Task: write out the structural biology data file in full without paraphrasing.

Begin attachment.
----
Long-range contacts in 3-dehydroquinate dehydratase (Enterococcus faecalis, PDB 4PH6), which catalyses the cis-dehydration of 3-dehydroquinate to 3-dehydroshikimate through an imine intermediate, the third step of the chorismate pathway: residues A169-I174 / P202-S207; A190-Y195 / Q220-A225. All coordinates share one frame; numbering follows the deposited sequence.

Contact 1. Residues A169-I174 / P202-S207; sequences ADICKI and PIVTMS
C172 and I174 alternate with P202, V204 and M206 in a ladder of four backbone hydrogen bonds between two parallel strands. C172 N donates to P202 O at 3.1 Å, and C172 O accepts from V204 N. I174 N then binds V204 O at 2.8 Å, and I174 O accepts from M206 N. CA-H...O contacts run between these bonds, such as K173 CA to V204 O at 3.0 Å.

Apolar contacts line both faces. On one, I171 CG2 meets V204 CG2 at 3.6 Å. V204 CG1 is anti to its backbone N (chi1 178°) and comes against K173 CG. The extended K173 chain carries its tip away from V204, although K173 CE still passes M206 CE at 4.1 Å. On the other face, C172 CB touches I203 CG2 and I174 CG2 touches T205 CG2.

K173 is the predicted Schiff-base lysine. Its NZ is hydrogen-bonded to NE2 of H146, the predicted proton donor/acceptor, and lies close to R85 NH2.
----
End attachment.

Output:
Long-range contacts in 3-dehydroquinate dehydratase (Enterococcus faecalis, PDB 4PH6), which catalyses the cis-dehydration of 3-dehydroquinate to 3-dehydroshikimate through an imine intermediate, the third step of the chorismate pathway: residues A169-I174 / P202-S207; A190-Y195 / Q220-A225. All coordinates share one frame; numbering follows the deposited sequence.

Contact 1. Residues A169-I174 / P202-S207; sequences ADICKI and PIVTMS
C172 and I174 alternate with P202, V204 and M206 in a ladder of four backbone hydrogen bonds between two parallel strands. C172 N donates to P202 O at 3.1 Å, and C172 O accepts from V204 N. I174 N then binds V204 O at 2.8 Å, and I174 O accepts from M206 N. CA-H...O contacts run between these bonds, such as K173 CA to V204 O at 3.0 Å.

Apolar contacts line both faces. On one, I171 CG2 meets V204 CG2 at 3.6 Å. V204 CG1 is anti to its backbone N (chi1 178°) and comes against K173 CG. The extended K173 chain carries its tip away from V204, although K173 CE still passes M206 CE at 4.1 Å. On the other face, C172 CB touches I203 CG2 and I174 CG2 touches T205 CG2.

K173 is the predicted Schiff-base lysine. Its NZ is hydrogen-bonded to NE2 of H146, the predicted proton donor/acceptor, and lies close to R85 NH2.